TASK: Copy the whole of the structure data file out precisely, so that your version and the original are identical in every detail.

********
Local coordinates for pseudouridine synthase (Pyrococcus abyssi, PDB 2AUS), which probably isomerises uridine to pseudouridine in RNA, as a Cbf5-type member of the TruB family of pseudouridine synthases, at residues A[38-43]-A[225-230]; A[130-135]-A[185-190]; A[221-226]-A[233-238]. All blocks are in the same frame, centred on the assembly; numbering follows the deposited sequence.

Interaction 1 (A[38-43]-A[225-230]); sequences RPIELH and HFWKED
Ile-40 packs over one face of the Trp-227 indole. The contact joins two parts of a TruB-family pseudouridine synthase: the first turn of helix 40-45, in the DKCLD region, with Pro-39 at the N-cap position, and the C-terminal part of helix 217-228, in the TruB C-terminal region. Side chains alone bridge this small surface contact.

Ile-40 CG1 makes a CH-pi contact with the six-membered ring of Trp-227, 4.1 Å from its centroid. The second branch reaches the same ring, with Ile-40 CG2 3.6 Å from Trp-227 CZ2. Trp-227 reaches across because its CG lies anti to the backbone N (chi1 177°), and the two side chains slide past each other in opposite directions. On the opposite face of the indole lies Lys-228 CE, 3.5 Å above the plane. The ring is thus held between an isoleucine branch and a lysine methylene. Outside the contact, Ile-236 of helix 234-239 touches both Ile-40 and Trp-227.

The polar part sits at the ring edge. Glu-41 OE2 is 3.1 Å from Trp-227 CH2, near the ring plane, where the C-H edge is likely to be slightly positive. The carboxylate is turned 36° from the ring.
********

Local coordinates for pseudouridine synthase (Pyrococcus abyssi, PDB 2AUS), which probably isomerises uridine to pseudouridine in RNA, as a Cbf5-type member of the TruB family of pseudouridine synthases, at residues A[38-43]-A[225-230]; A[130-135]-A[185-190]; A[221-226]-A[233-238]. All blocks are in the same frame, centred on the assembly; numbering follows the deposited sequence.

Interaction 1 (A[38-43]-A[225-230]); sequences RPIELH and HFWKED
Ile-40 packs over one face of the Trp-227 indole. The contact joins two parts of a TruB-family pseudouridine synthase: the first turn of helix 40-45, in the DKCLD region, with Pro-39 at the N-cap position, and the C-terminal part of helix 217-228, in the TruB C-terminal region. Side chains alone bridge this small surface contact.

Ile-40 CG1 makes a CH-pi contact with the six-membered ring of Trp-227, 4.1 Å from its centroid. The second branch reaches the same ring, with Ile-40 CG2 3.6 Å from Trp-227 CZ2. Trp-227 reaches across because its CG lies anti to the backbone N (chi1 177°), and the two side chains slide past each other in opposite directions. On the opposite face of the indole lies Lys-228 CE, 3.5 Å above the plane. The ring is thus held between an isoleucine branch and a lysine methylene. Outside the contact, Ile-236 of helix 234-239 touches both Ile-40 and Trp-227.

The polar part sits at the ring edge. Glu-41 OE2 is 3.1 Å from Trp-227 CH2, near the ring plane, where the C-H edge is likely to be slightly positive. The carboxylate is turned 36° from the ring.